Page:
I love a mystery! Whether it's a book, movie, play or TV series, I love the challenge of trying to figure out who, why and how someone did the dastardly deed. The clues are there if you're sharp enough. The grandaddy of observation is, of course, Sherlock Holmes. The sleuth is all over the place at the moment. PBS has an interesting documentary about the "real" Sherlock and how he has influenced crime scene investigation.
One of the most amazing things about Sir Arthur Conan Doyle's stories is how they are so timeless. Each generation re-invents the famous detective while still holding true to the basic story. Sherlock is often maddening. but never dull. How I wish I could write a book that shines and intrigues readers for decades. However, figuring out motivations, characteristics and what is really going on in a scene is something we can all use to improve our writing skills.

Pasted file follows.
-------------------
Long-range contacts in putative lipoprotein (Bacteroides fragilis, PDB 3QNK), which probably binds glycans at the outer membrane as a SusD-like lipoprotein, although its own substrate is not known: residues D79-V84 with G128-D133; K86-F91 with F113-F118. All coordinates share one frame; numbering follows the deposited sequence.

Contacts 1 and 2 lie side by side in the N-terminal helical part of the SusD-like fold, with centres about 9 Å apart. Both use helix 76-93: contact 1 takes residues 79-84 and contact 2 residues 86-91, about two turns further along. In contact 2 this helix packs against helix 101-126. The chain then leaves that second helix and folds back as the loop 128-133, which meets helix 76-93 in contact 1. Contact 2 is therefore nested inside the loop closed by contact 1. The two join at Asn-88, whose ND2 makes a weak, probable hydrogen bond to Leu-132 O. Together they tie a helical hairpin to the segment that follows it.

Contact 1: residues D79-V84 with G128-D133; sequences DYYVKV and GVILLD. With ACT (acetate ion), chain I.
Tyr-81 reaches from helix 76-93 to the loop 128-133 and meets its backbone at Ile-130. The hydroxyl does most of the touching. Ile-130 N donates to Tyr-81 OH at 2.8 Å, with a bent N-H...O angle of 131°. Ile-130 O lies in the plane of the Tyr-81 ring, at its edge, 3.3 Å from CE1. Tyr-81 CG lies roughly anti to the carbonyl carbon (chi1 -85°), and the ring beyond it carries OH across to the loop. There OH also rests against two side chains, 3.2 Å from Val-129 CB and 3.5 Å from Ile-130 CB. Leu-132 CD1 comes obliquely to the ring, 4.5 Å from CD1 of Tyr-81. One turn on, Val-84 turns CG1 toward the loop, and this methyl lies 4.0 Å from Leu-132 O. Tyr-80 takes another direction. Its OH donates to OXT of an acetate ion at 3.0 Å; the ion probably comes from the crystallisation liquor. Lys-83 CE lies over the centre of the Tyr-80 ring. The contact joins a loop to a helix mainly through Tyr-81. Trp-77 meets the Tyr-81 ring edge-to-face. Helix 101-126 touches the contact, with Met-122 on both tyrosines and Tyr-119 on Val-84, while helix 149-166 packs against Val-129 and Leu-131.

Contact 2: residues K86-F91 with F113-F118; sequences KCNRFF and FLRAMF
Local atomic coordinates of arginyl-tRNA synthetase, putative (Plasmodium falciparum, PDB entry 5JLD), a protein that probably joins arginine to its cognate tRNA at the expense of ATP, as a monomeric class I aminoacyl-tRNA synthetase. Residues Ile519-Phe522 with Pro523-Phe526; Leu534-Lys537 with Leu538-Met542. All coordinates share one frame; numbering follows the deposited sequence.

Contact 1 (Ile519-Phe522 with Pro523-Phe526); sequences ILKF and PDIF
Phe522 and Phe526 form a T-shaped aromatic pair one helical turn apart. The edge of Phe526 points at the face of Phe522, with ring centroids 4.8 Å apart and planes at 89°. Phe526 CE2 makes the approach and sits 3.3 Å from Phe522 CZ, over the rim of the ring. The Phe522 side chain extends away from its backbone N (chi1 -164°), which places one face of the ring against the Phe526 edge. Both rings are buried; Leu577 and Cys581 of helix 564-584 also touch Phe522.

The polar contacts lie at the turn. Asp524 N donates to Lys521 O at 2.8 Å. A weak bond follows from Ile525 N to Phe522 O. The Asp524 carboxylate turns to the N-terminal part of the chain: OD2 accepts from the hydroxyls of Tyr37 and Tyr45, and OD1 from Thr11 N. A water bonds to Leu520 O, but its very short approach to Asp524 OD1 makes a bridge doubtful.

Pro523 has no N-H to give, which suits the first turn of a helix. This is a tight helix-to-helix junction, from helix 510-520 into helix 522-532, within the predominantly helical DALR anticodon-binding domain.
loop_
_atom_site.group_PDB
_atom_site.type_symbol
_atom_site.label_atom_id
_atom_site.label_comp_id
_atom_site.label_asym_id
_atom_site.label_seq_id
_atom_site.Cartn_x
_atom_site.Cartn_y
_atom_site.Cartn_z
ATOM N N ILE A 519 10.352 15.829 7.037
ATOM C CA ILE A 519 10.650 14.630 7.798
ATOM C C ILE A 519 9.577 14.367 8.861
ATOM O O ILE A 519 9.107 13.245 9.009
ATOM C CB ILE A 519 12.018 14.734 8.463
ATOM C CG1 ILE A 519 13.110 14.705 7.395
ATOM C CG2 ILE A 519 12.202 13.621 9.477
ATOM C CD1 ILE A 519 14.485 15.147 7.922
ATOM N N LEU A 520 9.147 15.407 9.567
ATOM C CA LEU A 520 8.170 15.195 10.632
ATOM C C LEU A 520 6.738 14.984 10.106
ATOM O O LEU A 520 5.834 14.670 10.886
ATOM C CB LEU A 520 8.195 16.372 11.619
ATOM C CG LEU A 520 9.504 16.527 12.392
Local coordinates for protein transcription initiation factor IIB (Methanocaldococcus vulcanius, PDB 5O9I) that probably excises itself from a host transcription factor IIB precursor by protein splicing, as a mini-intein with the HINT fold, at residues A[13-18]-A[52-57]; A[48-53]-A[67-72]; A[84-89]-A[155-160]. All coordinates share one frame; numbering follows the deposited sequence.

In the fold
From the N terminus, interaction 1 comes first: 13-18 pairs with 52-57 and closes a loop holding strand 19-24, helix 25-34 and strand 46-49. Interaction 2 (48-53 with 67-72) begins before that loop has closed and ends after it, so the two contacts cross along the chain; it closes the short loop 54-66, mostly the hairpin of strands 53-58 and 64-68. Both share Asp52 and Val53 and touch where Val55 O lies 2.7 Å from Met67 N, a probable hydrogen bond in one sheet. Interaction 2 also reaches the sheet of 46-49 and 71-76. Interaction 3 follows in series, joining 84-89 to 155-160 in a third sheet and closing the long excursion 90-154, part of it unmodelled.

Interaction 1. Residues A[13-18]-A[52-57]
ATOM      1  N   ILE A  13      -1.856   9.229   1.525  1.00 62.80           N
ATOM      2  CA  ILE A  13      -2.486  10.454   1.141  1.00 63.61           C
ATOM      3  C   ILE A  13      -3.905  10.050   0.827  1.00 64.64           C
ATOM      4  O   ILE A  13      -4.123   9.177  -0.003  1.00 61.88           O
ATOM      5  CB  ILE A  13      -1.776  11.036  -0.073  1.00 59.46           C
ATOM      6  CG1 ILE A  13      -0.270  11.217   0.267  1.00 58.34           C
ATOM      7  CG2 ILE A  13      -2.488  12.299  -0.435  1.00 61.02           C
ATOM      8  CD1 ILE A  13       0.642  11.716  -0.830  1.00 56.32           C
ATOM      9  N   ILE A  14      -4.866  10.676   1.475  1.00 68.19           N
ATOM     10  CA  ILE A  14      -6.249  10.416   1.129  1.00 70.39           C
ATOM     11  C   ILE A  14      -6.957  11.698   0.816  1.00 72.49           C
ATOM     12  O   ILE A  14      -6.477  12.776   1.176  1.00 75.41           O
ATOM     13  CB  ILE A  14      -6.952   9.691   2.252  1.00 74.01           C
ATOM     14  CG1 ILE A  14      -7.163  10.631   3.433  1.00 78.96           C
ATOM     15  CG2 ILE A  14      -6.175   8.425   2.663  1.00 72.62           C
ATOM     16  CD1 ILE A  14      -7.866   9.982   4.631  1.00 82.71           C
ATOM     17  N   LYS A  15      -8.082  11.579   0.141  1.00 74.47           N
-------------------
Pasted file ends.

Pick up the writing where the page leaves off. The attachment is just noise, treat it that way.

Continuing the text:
While I am no expert on Sir Conan Doyle or the mythology of Sherlock Holmes, I can appreciate the influence he has had on mystery writers and avid readers. His take on deductive reasoning and observation still confound me.
For fun, I've gone to websites devoted to developing the art of observation. It's a skill you can develop with practice. Have you ever watched an Alfred Hitchcock movie and tried to spot his cameo appearance in his movies? Have you ever encountered an elderly lady defiantly wearing a bikini to the beach? How about someone with unusual eating habits? Can you tell where a person if from by their speech? These are just a few of the quirks that bring your characters to life.
Observing people and things around us can spark the imagination. When you are out at the mall or in a restaurant, look around and create a story about people around you. Observe their mannerisms, clothing or habits. Can you use them in your story? Make your characters unique. Quirks and all.